Copyright © Houghton Mifflin Company. All rights reserved.14–30 Principles of a polarimeter, used to determine optical activity. A solution of an optically active isomer rotates the plane of the polarized light by a characteristic amount.
Copyright © Houghton Mifflin Company. All rights reserved.14–31 As the number of carbon atoms in a monosaccharide increases, the number of chiral centers present in the molecule increases. For example, glucose has four chiral centers. In general, compounds with n chiral carbon atoms have a maximum of 2 n possible stereoisomers and half that many pairs of enantiomers. Glucose, has four chiral carbon atoms and a total of 2 4 = 16 possible stereoisomers (8 pairs of enantiomers).
Copyright © Houghton Mifflin Company. All rights reserved.14–32 In a multi-chiral-center molecule such as glucose, handedness is determined by the chiral center most distant from the carbonyl group. D-glucose L-glucose DL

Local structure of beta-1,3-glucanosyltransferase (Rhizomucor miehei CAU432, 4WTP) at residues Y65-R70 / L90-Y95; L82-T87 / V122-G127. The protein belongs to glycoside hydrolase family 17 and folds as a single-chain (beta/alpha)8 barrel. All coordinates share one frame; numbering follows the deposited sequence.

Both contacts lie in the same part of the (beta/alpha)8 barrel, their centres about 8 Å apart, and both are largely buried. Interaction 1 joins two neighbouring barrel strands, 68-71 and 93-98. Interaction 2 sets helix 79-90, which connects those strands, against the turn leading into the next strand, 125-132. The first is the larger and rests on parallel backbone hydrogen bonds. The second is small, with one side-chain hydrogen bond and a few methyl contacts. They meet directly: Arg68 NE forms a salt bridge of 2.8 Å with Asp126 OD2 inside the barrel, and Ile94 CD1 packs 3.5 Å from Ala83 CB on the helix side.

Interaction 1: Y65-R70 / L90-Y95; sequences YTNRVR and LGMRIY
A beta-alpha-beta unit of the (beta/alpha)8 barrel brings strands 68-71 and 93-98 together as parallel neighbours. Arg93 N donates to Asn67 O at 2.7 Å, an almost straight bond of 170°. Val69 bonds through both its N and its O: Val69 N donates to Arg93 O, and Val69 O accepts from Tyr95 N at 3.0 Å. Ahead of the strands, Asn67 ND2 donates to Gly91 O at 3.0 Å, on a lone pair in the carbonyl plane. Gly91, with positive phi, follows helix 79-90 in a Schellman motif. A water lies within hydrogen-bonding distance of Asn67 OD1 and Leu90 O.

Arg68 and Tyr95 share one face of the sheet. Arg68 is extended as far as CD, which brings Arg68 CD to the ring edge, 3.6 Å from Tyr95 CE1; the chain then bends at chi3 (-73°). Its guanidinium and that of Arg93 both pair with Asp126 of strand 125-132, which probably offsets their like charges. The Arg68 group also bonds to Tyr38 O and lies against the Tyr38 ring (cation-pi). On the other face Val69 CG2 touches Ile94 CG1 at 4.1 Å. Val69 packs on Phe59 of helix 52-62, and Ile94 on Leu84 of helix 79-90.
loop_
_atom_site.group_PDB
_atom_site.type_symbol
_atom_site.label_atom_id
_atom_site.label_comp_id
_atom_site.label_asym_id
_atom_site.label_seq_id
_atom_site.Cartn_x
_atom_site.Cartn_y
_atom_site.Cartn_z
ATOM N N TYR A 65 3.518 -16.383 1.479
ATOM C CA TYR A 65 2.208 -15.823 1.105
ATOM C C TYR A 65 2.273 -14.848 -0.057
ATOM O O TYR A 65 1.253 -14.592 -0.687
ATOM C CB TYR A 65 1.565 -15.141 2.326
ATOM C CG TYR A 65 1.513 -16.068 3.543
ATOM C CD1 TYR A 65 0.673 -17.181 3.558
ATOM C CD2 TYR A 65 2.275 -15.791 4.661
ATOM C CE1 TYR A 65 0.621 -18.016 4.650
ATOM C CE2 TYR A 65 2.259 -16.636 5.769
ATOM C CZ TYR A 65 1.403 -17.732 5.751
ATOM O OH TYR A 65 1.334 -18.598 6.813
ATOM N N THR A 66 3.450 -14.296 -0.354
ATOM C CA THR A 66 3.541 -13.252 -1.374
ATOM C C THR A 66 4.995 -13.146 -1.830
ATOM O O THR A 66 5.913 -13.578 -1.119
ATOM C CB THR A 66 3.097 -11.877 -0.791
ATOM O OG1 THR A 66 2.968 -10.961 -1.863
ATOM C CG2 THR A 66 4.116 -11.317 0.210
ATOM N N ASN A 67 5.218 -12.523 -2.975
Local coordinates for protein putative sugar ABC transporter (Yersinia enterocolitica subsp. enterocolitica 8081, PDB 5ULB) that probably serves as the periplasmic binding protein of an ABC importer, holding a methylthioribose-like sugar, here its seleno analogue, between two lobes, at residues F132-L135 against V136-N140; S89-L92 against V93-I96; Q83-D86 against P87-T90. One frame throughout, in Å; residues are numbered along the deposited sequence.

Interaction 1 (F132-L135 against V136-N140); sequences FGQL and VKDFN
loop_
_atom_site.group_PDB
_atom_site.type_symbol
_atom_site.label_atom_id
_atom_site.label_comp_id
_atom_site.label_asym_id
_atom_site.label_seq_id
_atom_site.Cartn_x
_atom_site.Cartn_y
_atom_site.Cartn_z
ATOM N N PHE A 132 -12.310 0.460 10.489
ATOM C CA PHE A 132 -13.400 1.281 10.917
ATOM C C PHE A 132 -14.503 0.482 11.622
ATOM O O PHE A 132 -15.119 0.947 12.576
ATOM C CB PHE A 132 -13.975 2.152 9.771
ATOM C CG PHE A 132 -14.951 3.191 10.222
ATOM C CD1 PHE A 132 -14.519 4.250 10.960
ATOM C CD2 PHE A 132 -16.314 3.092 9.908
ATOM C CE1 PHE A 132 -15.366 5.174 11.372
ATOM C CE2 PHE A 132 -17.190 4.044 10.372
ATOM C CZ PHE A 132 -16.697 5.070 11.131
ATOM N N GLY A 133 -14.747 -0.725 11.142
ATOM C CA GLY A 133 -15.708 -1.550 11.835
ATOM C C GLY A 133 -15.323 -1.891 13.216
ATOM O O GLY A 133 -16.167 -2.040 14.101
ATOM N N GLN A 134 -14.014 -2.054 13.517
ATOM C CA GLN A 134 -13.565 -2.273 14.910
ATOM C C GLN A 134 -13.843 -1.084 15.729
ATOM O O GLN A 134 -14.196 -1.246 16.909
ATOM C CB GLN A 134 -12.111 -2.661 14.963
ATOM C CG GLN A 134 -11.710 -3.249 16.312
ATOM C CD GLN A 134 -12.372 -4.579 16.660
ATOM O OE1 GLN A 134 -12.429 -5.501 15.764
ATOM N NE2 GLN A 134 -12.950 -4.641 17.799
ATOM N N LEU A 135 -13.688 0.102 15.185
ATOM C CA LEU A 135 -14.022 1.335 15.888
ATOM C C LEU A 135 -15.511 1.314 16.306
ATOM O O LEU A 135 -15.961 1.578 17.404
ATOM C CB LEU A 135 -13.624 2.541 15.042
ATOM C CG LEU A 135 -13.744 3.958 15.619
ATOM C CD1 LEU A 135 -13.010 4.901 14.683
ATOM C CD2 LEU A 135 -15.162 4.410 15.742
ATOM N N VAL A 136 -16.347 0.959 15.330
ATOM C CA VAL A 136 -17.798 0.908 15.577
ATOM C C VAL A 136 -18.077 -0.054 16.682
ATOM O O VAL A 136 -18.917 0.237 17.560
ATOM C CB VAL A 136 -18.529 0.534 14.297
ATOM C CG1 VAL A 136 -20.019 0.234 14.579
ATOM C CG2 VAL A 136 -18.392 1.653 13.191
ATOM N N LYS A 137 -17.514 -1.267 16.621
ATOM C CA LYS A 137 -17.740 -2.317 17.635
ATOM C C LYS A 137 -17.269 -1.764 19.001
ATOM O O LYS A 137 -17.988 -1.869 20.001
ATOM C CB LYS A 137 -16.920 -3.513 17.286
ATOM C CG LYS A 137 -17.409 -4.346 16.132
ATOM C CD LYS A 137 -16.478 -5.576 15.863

Copyright © Houghton Mifflin Company. All rights reserved.14–33 Two pairs of enantiomers: the four isomeric aldotetroses, 2,3,4-trihydroxybutanals. DLDL
Copyright © Houghton Mifflin Company. All rights reserved.14–34 All naturally-occurring carbohydrate molecules are made up of right-handed (D) enantiomers. Many drugs are active only in one of their two chiral forms: Lipitor, the cholesterol-lowering drug, is only active in its left-handed form. Why this is Important: Right-handed and left-handed molecules elicit different biological responses. For example, D-epinephrine (adrenaline) is 20 times more potent in its biological effect than is its L-isomer.